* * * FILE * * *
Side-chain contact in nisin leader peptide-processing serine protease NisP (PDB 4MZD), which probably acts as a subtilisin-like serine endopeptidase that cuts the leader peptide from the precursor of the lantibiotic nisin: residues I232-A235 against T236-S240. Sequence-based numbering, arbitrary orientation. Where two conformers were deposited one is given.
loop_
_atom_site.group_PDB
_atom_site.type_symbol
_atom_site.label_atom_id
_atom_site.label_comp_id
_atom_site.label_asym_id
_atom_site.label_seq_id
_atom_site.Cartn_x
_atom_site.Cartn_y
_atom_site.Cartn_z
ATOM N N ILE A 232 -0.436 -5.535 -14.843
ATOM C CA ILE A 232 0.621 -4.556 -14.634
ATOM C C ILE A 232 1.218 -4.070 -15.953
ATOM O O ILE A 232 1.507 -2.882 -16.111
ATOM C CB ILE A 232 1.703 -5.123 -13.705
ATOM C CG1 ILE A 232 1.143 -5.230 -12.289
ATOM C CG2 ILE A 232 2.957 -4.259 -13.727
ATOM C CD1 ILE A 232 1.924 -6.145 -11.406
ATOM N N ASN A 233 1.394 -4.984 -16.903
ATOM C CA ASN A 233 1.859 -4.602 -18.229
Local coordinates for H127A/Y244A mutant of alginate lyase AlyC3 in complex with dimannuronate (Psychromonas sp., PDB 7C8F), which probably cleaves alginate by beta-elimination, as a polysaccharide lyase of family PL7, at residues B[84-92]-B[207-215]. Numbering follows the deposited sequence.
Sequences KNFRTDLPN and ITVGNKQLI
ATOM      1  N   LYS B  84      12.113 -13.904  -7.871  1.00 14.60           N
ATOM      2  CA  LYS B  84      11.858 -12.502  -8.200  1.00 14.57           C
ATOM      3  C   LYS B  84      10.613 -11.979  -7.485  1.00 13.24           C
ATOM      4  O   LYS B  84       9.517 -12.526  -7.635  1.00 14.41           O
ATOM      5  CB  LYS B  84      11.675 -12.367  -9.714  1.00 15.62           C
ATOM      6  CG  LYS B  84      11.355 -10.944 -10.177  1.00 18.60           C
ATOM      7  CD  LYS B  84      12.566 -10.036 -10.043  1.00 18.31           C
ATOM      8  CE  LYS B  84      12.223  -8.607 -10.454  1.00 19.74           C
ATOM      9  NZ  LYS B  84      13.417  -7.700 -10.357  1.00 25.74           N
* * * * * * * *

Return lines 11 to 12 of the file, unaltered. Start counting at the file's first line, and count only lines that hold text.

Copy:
_atom_site.Cartn_z
ATOM N N ILE A 232 -0.436 -5.535 -14.843